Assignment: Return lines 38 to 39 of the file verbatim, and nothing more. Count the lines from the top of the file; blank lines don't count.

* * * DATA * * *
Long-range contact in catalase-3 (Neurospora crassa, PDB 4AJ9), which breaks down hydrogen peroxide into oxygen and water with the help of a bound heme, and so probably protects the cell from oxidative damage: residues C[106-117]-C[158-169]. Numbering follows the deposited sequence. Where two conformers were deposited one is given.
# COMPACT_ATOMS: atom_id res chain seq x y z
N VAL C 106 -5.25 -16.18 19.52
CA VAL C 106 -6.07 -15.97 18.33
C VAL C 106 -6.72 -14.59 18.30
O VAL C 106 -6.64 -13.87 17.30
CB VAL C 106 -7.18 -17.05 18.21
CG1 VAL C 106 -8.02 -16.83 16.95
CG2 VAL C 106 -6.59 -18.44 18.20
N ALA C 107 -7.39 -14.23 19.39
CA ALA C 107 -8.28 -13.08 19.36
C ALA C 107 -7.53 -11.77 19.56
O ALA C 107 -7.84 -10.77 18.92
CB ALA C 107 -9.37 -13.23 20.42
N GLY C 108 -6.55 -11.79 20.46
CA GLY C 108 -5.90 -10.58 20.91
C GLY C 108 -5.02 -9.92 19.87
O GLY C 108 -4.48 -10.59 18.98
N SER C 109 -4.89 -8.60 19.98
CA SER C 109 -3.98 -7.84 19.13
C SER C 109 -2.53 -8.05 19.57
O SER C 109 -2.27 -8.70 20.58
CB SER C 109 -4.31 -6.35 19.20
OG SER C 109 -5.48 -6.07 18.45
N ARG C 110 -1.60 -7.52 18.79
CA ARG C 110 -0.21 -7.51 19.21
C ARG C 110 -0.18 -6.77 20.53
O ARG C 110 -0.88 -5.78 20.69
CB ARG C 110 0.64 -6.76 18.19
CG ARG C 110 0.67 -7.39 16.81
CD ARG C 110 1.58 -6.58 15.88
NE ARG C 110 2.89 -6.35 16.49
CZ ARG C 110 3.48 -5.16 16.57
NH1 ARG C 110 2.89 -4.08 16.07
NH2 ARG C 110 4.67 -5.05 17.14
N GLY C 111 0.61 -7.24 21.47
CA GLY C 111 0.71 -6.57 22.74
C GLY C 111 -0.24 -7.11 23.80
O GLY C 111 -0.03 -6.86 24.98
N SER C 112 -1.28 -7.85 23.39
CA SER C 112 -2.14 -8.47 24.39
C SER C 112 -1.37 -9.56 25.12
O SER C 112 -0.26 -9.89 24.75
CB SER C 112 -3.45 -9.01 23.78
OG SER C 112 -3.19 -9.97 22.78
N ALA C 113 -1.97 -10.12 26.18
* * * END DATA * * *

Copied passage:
C GLY C 111 -0.24 -7.11 23.80
O GLY C 111 -0.03 -6.86 24.98